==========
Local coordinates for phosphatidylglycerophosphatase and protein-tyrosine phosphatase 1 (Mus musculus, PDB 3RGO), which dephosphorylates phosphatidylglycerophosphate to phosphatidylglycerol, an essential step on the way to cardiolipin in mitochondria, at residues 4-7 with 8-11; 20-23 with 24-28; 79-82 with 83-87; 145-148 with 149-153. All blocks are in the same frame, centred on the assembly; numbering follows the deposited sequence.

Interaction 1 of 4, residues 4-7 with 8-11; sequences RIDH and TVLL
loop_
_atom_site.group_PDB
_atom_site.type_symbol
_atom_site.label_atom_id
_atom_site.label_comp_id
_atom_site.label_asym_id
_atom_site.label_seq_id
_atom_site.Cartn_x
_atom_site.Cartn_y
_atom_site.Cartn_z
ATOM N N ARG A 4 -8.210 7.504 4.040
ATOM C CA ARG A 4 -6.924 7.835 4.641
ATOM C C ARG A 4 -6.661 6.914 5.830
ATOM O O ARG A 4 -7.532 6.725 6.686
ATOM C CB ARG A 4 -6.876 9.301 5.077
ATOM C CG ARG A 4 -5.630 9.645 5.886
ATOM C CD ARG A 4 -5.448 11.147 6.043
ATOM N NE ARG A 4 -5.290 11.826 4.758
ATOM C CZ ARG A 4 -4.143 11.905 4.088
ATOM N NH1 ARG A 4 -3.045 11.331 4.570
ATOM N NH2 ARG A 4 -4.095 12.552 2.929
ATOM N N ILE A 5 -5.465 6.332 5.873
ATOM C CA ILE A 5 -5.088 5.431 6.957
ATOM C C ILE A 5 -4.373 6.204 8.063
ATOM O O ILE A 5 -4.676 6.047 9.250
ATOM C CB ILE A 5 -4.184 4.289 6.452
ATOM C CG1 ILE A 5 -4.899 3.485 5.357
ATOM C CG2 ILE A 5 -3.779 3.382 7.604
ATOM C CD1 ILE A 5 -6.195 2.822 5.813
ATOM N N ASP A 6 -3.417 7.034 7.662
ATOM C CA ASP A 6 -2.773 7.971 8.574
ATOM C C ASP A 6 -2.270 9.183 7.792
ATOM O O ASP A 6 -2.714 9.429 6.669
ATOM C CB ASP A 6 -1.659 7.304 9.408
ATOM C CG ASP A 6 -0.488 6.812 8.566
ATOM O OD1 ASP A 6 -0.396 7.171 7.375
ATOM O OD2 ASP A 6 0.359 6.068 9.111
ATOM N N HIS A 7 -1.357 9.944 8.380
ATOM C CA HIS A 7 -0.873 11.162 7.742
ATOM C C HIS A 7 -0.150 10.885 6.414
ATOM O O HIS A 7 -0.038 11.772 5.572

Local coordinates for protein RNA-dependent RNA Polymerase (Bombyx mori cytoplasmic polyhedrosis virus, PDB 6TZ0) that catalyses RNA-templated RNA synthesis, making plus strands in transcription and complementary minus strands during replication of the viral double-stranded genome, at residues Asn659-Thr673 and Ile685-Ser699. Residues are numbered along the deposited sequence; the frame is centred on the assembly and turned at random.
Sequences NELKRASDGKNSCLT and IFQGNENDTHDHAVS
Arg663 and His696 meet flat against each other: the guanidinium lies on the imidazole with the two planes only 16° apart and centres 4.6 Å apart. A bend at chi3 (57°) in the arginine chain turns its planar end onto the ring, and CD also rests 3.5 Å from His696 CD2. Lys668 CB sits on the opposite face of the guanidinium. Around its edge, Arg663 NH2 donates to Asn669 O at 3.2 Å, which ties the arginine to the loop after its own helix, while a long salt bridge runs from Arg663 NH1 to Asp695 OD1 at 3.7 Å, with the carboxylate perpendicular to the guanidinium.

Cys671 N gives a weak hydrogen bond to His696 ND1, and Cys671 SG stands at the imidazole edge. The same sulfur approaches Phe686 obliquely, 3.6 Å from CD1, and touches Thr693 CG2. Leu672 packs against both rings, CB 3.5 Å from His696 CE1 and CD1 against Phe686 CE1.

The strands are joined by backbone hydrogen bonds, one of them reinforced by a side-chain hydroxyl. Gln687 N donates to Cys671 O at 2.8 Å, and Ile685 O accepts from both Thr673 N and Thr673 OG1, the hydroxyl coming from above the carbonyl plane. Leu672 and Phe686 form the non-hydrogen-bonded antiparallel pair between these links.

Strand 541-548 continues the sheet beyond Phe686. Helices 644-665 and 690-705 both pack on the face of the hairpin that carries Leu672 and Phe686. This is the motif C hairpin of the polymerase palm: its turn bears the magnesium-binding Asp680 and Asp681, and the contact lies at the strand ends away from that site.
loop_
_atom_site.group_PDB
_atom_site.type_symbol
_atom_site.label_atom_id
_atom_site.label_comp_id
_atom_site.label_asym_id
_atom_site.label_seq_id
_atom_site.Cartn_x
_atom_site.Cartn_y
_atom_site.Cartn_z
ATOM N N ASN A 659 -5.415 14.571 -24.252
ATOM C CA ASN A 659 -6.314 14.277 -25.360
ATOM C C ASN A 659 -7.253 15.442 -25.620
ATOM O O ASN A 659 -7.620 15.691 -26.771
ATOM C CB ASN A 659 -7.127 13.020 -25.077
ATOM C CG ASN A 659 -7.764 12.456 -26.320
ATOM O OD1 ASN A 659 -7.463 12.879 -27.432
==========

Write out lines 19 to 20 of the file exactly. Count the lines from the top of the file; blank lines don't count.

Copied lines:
ATOM C CD ARG A 4 -5.448 11.147 6.043
ATOM N NE ARG A 4 -5.290 11.826 4.758